Do you know where your clothes were made? How about who harvested the food you ate this morning? Were the workers treated fairly? Paid a good wage? Do you know if they were adults or children? Sadly, if you ask the vast majority of people those very same questions, the answer to each and every one of them will most likely be, “I don’t know.”
In HEART’s lesson on child labor that “I don’t know” is just the jumping off point for students to start thinking about where their belongings come from and what their relationship is with the people who made them.
HEART instructor, Jeannie Russell, went to each of the 5th grade classrooms on week two of her ten-week program and talked to the kids about child labor and sweatshops. The kids were divided into pairs and given a true story to read about a child who worked in another country.
The students were asked whether or not the work was good for the child, meaning it was safe and allowed them the time to go to school, or bad, meaning the conditions were unsafe and/or they worked too much to go to school. Through those discussions, they learned what many children around the world face each day. Some are forced to work long hours in fields, others in dangerous factories and some on the street. Some even join the military.
Jeannie asked the students to partner up and, by looking at his or her partner’s tags, find out where their clothing was made. Each pair discovered that their shirts and shoes were stitched in places like China, Bangladesh, Vietnam and Indonesia (to name a few). The students realized that they knew very little about the people who made their clothes. Then, they learned that asking questions about where their clothing and other belongings come from is a great step forward to becoming a humane consumer. By doing a bit of research on a company before we hand over our cash, we can decide whether or not it is the kind of company we would feel good about supporting. As with all of HEART’s programs, we ask students to look deeper and, with their newly acquired knowledge, to make the best decisions they can to help people around the world. That could mean boycotting a company that uses child labor or sweatshops, or buying more second hand clothing. They can also start petitions or write letters to let the company know that they aren’t happy with the way they are treating their employees.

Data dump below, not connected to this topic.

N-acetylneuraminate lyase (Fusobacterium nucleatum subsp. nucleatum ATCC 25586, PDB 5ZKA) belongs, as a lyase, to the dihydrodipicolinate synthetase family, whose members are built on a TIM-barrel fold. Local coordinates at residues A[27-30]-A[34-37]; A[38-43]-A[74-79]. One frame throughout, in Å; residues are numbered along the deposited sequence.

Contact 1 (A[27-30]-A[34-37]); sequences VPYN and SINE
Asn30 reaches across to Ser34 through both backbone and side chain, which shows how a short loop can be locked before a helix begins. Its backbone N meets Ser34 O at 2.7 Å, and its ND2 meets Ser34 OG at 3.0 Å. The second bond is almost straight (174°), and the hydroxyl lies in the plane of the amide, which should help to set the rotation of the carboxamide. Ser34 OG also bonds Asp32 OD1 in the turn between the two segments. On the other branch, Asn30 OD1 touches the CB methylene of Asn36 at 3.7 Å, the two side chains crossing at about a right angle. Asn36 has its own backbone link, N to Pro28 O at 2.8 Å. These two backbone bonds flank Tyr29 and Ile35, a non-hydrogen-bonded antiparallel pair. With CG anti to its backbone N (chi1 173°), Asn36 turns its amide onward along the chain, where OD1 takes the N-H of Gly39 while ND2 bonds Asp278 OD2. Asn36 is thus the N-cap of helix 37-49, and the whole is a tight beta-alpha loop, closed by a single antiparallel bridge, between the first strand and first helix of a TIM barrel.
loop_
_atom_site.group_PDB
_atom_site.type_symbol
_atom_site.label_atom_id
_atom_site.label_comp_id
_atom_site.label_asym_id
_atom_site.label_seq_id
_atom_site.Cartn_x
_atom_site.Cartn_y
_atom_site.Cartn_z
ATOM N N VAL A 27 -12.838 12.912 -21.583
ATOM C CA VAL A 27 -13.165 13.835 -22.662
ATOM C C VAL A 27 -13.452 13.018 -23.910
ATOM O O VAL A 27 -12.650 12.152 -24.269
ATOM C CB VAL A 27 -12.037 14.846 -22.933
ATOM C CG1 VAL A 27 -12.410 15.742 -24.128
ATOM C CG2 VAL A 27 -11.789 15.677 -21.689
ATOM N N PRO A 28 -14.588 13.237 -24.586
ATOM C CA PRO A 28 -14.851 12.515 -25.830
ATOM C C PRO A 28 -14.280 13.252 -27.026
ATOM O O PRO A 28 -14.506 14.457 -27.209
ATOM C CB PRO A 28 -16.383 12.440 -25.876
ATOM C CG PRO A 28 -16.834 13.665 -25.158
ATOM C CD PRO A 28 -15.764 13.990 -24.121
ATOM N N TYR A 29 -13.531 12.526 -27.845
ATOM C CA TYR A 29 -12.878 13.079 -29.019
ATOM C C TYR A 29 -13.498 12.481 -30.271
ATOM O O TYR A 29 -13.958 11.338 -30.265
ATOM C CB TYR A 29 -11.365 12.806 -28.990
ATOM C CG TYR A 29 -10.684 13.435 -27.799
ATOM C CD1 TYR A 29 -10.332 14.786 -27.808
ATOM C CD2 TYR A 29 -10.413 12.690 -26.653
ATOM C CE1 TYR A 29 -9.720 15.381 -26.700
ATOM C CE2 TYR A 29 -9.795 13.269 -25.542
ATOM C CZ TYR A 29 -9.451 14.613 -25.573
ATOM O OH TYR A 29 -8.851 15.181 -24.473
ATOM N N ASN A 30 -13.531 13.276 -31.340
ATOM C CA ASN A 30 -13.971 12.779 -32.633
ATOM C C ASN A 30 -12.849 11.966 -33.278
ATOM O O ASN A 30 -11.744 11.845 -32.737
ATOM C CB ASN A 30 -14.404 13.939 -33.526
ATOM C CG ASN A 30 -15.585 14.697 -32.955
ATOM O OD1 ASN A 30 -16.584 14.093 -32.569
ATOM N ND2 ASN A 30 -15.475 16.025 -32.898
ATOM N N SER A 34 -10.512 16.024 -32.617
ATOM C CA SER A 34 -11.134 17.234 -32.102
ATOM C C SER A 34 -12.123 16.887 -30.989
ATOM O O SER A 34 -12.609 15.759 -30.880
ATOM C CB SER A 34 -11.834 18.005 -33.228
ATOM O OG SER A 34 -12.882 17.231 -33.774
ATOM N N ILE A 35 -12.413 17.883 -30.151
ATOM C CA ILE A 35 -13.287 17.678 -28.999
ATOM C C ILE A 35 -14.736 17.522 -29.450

The students were fantastic as they listened and thought critically and compassionately about how children around the world live and work. That newfound knowledge is something they can easily apply to their everyday lives to help make the world a more humane place for children just like them.